Sirukumab dosing regimens safe, effective against DMARD-refractory RA
Use of sirukumab at 100 mg every 2 weeks and 50 mg every 4 weeks may yield significant reductions in rheumatoid arthritis (RA) symptoms, according to the SIRROUND-D study. The drug inhibits structural damage progression and improves physical function and quality of life in patients refractory to conventional disease-modifying antirheumatic drugs (DMARDs), while demonstrating an acceptable safety profile.
Results of the phase III study showed that both 100 and 50 mg regimens were superior to placebo in terms of the coprimary efficacy endpoints: proportion of patients who achieved an American College of Rheumatology 20% (ACR20) response at week 16 (53.5 and 54.8 vs 26.4 percent, respectively; p<0.001 for both) and mean change from baseline in modified Sharp/van der Heijde score (SHS) at week 52 (0.46 and 0.50 vs 3.69; p<0.001 for both). [Ann Rheum Dis 2017;doi:10.1136/annrheumdis-2017-211328]
Likewise, improvements observed in all major secondary endpoints (week 24 Health Assessment Questionnaire–Disability Index change from baseline, ACR50 response, 28-joint Disease Activity Score based on C-reactive protein, major clinical response [defined as ACR70 for 6 continuous months by week 52]) were better with both dosing regimens vs placebo (p≤0.001 for all).
The SIRROUND-D population comprised 1,670 RA patients (mean age 52.9 years; 79.9 percent female) who had moderately or severely active disease and were refractory to single-agent or combination DMARD therapy, including methotrexate or sulfasalazine. Of these, 557 were randomly assigned to the 100 mg every 2 weeks arm, 557 to the 50 mg every 4 weeks arm and 556 to the placebo arm. Sirukumab was administered subcutaneously.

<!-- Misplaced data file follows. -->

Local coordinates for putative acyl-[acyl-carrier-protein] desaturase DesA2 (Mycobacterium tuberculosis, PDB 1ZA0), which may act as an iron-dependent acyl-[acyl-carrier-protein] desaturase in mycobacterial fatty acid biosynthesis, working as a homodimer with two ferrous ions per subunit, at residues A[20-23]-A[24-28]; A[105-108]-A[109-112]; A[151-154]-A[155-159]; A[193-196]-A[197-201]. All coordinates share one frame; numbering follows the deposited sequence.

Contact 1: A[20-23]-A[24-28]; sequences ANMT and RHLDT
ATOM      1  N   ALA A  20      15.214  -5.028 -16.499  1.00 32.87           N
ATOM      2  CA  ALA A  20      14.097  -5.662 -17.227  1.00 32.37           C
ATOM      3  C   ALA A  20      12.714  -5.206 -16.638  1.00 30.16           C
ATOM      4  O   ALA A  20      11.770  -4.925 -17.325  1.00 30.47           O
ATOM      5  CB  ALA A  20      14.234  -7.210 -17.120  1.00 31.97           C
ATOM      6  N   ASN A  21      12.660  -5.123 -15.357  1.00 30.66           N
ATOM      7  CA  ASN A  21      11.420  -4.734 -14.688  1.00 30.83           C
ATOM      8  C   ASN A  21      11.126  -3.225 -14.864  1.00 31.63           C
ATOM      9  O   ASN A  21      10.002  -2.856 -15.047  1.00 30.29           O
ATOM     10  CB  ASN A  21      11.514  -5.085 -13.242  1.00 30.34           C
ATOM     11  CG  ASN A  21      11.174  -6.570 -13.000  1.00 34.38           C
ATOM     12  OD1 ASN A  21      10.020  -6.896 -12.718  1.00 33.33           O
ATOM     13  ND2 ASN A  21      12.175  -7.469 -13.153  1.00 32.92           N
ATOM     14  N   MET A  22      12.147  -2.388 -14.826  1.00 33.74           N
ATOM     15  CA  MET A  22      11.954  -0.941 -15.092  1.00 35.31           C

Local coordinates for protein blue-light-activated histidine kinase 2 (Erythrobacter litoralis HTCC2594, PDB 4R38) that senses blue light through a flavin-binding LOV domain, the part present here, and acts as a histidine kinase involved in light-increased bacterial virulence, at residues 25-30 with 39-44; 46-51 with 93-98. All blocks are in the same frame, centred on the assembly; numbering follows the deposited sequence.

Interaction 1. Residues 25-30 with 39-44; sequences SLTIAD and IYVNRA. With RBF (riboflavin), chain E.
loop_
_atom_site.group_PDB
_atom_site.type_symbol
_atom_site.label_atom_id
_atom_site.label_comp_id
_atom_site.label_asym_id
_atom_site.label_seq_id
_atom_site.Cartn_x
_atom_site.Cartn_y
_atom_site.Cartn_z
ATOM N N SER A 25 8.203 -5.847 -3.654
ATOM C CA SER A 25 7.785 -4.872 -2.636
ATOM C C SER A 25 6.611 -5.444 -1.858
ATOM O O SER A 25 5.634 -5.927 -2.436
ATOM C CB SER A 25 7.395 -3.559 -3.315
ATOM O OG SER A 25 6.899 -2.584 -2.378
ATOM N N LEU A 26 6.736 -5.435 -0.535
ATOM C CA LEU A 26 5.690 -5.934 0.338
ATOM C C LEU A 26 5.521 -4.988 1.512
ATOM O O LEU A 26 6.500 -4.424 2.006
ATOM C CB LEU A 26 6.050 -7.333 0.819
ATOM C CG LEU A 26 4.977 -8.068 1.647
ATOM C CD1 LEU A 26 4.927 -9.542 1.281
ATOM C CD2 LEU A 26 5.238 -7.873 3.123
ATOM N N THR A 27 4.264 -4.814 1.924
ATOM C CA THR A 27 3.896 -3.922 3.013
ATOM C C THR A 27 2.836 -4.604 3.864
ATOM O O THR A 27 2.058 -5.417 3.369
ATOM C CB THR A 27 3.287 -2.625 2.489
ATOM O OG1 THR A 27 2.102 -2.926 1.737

“All clinical efficacy endpoints demonstrated that sirukumab was effective at reducing signs and symptoms of active RA in a robust and rapid manner through 52 weeks,” the investigators said. “Improvements occurred as early as 2 weeks in patients treated with sirukumab who demonstrated an ACR20 response; responses plateaued at week 12 and were maintained through week 52.”
Such findings were supported by the effect of structural damage inhibition at week 52, the investigators continued. Significant inhibition of radiographic progression was observed with sirukumab as early as week 24, with a significantly greater proportion of sirukumab-treated patients showing no progression at week 52 compared with those on placebo.
“Positive clinical and radiographic effects were consistently associated with significant patient-reported improvements in physical and emotional health and functional status. In a phase IIb trial and in the current phase III study, clinical efficacy was largely similar between the 100 mg every 2 weeks and 50 mg every 4 weeks sirukumab [regimens], suggesting that the two doses do not differ in their effectiveness,” the investigators pointed out. [Ann Rheum Dis 2014;73:1616–25]
In terms of safety, sirukumab did not raise any new concerns. The most frequently reported adverse events were elevated liver enzymes, upper respiratory tract infection, injection site erythema and nasopharyngitis.
Sirukumab showed a safety profile consistent with those reported for agents targeting the IL-6 receptor, such as tocilizumab and sarilumab. [J Rheumatol 2013;40:113–26; Arthritis Care Res 2014;66:1653–61; Ann Rheum Dis 2014;73:1626–34]
The investigators, however, noted that the results of the SIRROUND-D trial may not apply to the full spectrum of RA patients due the inclusion of only those who were refractory to DMARDs and who may or may not have received prior biological therapy.
Rather, the present data “provide important information on the use of anti–IL-6 therapy as a possible first-line or alternate biological therapy in patients who are no longer responding to conventional DMARDs,” they said.